Q&A: David Murphy of Sound Tribe Sector 9

Bassist David Murphy, who helped launch Sound Tribe Sector 9 (the focus of this piece in the September 6 Westword), is among the group’s funniest and most voluble members. He paints vivid portraits of the times, places and personalities at the heart of the STS9 story.

Murphy introduces readers to his younger brother Jay, an Atlanta musician who played a significant role in bringing the Tribe together. Later, he jaws about the mixture of jazz, alternative rock and hip-hop that influenced his musical tastes, and his early lack of knowledge about jam giants such as the Grateful Dead; the dynamic of the band, and how that results in its sound; the creative breakthrough symbolized by the 2005 album Artifact; and the different ways he measures the group’s success. In the end, he decides that headlining two nights at Red Rocks ain’t too shabby.

Hard to argue with that logic.

Westword (Michael Roberts): Let’s start off with the basics. Where are you from originally?

David Murphy: I’m from Atlanta, Georgia.

WW: And tell me about your family.

DM: I’ve got the typical atypical American family, I guess. Divorced parents, older sister, younger brother. Grew up in the suburbs of Atlanta. My family’s still there. My younger brother is a really good musician as well, does a lot of recording and producing for different engineers in Atlanta and Athens, and he’s got a couple of his own bands as well.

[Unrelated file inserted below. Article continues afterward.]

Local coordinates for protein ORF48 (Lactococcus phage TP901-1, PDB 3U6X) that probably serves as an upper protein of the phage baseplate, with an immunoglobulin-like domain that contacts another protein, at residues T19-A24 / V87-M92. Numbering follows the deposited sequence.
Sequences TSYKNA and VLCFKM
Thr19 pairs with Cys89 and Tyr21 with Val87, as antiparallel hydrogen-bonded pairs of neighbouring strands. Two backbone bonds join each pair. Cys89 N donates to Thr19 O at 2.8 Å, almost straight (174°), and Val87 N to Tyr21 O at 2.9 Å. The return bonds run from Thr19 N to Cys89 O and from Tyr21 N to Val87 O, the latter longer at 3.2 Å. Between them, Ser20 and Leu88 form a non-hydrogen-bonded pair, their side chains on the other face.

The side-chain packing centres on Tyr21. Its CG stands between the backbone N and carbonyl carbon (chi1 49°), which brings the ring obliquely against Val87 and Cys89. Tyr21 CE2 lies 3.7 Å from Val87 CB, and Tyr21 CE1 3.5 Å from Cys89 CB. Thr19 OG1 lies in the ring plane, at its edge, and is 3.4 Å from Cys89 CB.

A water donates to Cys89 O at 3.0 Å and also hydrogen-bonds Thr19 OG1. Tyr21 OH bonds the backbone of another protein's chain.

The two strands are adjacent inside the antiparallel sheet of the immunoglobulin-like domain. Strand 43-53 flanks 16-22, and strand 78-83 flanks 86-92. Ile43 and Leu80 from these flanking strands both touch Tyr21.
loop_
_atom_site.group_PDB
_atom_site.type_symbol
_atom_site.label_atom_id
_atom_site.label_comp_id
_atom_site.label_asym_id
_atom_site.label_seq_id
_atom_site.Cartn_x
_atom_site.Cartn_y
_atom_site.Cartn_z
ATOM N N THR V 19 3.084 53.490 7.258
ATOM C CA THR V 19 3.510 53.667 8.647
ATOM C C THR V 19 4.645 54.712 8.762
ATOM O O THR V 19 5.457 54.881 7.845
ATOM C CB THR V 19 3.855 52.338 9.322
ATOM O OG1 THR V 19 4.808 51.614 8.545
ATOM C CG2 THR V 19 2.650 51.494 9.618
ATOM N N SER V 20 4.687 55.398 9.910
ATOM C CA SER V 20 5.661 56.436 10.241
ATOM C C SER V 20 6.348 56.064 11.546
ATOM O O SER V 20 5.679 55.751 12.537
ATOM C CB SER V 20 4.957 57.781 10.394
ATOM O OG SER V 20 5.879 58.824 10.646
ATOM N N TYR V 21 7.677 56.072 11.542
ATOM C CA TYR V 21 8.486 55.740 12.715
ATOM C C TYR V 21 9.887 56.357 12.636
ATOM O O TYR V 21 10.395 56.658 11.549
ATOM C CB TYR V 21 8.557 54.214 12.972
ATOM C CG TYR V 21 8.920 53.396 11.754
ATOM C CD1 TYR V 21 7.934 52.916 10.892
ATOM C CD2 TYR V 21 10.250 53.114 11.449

WW: What kind of music is he doing?

DM: Well, he plays drums for a hip-hop group called Collective Efforts, who we do a lot of work with, out of Atlanta. And he also has, I guess you’d call it a pop band, where he writes all the music, plays all the instruments, does all the singing, and then hires cats to play shows with him.

WW: And as a studio guy, I imagine he plays on an even wider variety of stuff.

DM: Correct. Anytime you’re working in the studio, and trying to work in the studio, you’re always working with different types of music. Which is good as a musician, to always be out there learning new stuff and understanding the whole spectrum of music.

WW: What’s his name?

DM: Jay.

WW: And did the two of you end up with such eclectic tastes in music because you heard a lot of different stuff growing up?

DM: I think that was the biggest reason. I actually met Hunter Brown, the guitarist in our band, because him and Jay played tennis together when they were about ten years old. So that’s when I met him originally. And then a couple of years later, kind of during the early years of high school, me and Hunter and Jay started hanging out and playing guitar together. So we grew up together and did a lot of that musical exploration at an early age together.

WW: What was young Hunter like? Is he pretty much the way he is now? Or have there been changes along the way?

DM: Personality-wise I’d say pretty much the same. He’s always been one of the sweetest and most genuine guys I know. And he’s always been really passionate about art and music, from being young and us sort of exploring things at an early age, trying to find music that was outside of the mainstream. We were into Miles Davis into high school, and Pink Floyd, and being in the early ages of hip-hop. For me it was the late ‘80s and early ‘90s. A lot of stuff was really new and not really out in the mainstream for high schoolers as much as it is now. I’m not sure. But as far as Weather Report and some of the psychedelic punk jazz. Anything that was out there and obscure. That’s what we were looking for.